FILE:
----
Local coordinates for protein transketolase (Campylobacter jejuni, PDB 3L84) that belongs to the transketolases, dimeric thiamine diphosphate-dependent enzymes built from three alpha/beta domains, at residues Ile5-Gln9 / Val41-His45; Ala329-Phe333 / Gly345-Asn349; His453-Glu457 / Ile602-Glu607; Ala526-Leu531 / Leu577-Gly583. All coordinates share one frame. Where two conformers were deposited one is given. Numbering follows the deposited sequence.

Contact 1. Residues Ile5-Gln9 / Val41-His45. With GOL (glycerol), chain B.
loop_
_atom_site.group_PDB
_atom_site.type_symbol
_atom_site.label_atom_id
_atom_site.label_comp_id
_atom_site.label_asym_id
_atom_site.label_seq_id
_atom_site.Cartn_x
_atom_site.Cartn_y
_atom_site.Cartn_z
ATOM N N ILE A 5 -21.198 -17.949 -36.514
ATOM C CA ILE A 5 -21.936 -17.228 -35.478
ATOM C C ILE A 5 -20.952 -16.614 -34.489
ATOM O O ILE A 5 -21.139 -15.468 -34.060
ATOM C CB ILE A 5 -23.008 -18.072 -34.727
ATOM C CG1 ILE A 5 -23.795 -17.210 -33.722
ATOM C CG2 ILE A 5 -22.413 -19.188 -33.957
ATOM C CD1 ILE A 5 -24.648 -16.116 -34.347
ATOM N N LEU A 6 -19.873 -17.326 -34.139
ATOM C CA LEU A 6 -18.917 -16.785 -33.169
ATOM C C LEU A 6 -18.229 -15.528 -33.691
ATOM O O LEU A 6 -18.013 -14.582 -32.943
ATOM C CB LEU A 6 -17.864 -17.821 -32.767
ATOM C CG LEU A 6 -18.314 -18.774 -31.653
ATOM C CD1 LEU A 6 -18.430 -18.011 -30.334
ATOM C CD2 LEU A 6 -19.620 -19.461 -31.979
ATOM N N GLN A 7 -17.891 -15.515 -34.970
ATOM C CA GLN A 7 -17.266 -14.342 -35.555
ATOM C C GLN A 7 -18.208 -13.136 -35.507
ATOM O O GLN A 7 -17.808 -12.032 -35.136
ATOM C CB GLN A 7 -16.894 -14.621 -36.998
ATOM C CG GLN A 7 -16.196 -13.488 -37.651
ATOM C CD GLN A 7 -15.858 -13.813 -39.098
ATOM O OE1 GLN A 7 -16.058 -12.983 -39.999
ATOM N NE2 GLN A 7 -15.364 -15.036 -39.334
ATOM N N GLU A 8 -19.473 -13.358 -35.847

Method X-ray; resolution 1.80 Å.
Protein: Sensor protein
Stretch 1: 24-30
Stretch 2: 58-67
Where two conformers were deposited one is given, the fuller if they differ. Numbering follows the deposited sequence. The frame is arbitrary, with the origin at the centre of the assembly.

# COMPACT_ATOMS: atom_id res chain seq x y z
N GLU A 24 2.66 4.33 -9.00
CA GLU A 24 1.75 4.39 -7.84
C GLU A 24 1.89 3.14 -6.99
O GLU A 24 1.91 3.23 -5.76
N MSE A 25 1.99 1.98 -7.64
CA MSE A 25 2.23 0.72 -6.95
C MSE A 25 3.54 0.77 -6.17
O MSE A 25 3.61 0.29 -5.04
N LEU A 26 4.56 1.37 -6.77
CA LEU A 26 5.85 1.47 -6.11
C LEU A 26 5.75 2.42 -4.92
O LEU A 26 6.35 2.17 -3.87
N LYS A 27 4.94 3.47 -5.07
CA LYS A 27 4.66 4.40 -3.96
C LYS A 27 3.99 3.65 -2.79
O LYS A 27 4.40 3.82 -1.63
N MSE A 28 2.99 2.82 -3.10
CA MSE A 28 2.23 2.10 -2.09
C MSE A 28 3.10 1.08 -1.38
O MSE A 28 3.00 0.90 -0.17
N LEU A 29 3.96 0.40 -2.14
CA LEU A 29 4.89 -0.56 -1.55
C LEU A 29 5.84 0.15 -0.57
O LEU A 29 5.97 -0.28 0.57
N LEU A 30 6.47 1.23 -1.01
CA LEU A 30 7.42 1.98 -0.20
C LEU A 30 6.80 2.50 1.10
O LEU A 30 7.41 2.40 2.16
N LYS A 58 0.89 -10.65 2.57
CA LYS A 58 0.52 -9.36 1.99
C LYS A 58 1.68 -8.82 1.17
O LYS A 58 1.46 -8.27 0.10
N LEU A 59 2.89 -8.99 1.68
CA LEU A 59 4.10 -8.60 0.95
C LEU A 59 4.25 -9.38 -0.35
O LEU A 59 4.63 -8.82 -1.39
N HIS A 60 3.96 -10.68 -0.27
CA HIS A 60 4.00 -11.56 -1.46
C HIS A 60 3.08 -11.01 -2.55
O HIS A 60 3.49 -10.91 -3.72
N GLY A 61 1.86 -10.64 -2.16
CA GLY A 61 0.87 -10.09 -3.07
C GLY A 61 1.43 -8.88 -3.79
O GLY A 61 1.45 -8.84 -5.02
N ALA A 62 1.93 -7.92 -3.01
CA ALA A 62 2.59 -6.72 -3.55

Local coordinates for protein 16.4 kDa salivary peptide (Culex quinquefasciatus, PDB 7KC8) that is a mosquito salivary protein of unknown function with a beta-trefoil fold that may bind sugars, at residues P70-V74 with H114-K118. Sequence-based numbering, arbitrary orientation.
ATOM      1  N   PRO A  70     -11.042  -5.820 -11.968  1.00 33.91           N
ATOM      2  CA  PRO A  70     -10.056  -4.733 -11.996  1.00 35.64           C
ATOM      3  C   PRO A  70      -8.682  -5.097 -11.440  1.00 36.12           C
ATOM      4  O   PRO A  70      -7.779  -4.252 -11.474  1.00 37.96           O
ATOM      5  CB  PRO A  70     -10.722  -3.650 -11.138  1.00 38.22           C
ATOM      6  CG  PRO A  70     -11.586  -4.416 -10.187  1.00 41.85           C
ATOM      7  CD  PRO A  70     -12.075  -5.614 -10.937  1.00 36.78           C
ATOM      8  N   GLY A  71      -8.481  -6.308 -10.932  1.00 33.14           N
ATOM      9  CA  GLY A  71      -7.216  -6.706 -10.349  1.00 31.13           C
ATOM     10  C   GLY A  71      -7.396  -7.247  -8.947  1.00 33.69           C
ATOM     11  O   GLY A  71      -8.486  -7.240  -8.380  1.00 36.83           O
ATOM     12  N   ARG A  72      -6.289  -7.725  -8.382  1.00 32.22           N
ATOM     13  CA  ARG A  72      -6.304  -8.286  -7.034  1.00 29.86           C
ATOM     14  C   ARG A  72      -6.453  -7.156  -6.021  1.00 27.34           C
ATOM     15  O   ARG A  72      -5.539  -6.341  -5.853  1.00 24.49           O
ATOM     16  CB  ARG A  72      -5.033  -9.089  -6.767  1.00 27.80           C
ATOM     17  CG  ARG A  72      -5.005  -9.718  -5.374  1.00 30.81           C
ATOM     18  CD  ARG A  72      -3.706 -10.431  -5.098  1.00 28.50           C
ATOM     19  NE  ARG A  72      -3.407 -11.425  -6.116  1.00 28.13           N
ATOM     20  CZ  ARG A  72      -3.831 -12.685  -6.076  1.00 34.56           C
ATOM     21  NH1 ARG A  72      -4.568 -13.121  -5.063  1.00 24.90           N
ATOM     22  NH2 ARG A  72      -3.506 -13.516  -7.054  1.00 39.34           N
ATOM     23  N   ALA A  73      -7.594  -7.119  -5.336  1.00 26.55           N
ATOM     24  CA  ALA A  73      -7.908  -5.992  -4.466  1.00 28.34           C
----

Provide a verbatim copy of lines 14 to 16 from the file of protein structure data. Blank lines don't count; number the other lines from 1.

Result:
ATOM C CA ILE A 5 -21.936 -17.228 -35.478
ATOM C C ILE A 5 -20.952 -16.614 -34.489
ATOM O O ILE A 5 -21.139 -15.468 -34.060